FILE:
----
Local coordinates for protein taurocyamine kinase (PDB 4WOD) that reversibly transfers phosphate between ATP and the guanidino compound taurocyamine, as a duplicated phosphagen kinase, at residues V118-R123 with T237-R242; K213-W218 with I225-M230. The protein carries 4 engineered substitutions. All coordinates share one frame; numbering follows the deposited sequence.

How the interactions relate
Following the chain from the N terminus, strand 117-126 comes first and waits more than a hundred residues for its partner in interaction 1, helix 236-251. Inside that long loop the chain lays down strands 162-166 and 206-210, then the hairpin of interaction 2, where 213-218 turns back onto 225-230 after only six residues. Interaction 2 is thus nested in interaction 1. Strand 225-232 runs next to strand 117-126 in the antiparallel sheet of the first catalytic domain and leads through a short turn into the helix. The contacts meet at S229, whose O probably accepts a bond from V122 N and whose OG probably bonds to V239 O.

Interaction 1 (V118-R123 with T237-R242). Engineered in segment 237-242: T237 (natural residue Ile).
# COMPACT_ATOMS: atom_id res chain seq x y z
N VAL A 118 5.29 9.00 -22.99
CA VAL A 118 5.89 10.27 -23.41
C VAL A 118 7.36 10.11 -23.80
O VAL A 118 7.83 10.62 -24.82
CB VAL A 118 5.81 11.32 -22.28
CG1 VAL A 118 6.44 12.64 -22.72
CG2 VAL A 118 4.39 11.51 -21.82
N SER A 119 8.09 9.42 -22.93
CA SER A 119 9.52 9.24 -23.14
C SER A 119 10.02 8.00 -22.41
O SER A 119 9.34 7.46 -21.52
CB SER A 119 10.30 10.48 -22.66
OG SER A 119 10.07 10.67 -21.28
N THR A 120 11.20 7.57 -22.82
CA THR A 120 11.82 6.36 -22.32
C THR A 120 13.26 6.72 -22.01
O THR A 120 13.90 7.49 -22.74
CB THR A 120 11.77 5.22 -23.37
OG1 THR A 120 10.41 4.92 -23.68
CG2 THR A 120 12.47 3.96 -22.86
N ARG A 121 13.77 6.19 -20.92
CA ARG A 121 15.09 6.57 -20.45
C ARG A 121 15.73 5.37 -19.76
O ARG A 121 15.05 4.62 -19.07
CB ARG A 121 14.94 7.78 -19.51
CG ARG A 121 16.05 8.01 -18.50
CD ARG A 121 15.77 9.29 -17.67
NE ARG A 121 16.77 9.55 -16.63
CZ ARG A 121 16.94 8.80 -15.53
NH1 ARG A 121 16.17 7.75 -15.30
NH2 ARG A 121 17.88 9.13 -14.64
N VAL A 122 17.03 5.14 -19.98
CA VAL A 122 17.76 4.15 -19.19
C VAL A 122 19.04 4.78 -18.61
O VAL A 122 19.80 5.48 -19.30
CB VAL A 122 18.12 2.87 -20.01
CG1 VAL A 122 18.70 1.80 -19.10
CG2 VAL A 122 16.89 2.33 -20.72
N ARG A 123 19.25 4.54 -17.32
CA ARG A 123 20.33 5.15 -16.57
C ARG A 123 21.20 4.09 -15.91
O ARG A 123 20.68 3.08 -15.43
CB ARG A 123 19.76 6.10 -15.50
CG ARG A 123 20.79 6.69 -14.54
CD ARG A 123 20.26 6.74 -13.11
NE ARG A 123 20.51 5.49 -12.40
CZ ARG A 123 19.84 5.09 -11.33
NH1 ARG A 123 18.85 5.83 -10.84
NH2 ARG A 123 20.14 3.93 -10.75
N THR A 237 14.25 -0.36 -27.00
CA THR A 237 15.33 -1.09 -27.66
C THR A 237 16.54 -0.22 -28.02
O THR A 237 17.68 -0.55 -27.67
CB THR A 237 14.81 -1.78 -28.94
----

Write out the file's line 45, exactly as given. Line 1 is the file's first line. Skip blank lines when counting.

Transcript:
CA ARG A 123 20.33 5.15 -16.57